Mrs Yu’s sweet and spicy cold noodles

Mrs Yu’s sweet and spicy cold noodles

Yu lao shi liang mian

By
From
Every Grain of Rice
Serves
2
Photographer
Chris Terry

When I was a student at Sichuan University, I took private classes in Chinese with a teacher named Yu Weiqin. With my limited vocabulary of the time, I struggled to keep up with our fascinating discussions about sexual politics and social mores in China, but revelled in the lunches and dinners she cooked for me from time to time, because Teacher Yu is a marvellous cook. Sometimes she would conjure up a bowlful of fried rice studded with morsels of her home-made wind-dried sausage; sometimes she would invite my room mate and me for supper and whip up a dozen dishes. This was one of her regular offerings, cold noodles and beansprouts tossed with an improbable array of seasonings.

You can make this with any cold noodles, but I prefer the kind Teacher Yu used to use: simple Chinese flour-and-water noodles, which you can buy fresh or dried from Chinese supermarkets. You can add shredded chicken if you wish (it’s a great use for leftovers), or a sprinkling of toasted sesame seeds. The noodles should be cooled and dried before serving, so you need to start a couple of hours in advance of your meal.

Ingredients

Quantity Ingredient
150g beansprouts
200g dried noodles
or 300g fresh noodles
cooking oil
2 tablespoons light soy sauce
2 teaspoons chinkiang vinegar
2 tablespoons runny sesame paste, (optional)
3 teaspoons caster sugar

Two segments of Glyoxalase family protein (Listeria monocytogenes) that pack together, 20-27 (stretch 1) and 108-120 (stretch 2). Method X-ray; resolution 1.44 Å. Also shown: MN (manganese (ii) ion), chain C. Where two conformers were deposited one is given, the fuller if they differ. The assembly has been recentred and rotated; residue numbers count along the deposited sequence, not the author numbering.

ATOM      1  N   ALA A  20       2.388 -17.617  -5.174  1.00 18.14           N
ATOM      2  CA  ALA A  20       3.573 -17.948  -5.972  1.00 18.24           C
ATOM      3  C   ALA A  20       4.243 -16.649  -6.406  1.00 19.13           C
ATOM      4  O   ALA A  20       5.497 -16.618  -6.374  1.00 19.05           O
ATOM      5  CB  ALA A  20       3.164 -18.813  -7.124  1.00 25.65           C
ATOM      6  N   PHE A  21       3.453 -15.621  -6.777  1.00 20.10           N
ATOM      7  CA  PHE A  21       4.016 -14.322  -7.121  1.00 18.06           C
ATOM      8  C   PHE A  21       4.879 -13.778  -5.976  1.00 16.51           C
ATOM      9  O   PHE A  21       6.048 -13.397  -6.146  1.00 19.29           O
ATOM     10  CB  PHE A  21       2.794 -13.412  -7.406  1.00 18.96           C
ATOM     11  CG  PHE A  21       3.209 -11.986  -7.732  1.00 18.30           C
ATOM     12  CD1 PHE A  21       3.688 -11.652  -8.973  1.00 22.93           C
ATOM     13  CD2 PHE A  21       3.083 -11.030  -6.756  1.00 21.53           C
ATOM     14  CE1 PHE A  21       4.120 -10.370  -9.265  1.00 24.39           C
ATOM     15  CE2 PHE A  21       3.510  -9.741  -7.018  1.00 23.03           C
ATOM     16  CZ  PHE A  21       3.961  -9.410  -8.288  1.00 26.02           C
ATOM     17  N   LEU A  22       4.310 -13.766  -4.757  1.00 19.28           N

2 teaspoons garlic, finely chopped
1/4 teaspoon ground roasted sichuan pepper
2 tablespoons spring onion greens, finely sliced
2-4 tablespoons chilli oil, with its sediment, to taste
1/2 teaspoon sesame oil
1 teaspoon toasted sesame seeds
chicken meat, cooked, cold and shredded, (optional)

Method

  1. Bring a large panful of water to a boil over a high flame. When boiling, plunge in the beansprouts and blanch for a minute or so, until barely cooked and still a bit crisp. Remove the beansprouts to a colander with a slotted spoon and cool quickly under the cold tap. Shake dry.
  2. Cook the noodles in the boiling water. When they are done, turn them into a colander and rinse under the cold tap. Shake out as much water as possible. Pour over 1/2–1 teaspoon cooking oil and mix it in thoroughly with clean hands or chopsticks: this helps prevent the noodles from sticking together. Then spread them out on a tray in a well-ventilated place for an hour or two to dry. (Some people use an electric fan to dry the noodles more quickly and effectively.)
  3. Place the noodles in a serving bowl with the beansprouts. Just before serving, add all the other ingredients and top with the chicken, if using. Mix well with a pair of chopsticks before eating.
Tags:
Chinese
Sichuanese
Asian
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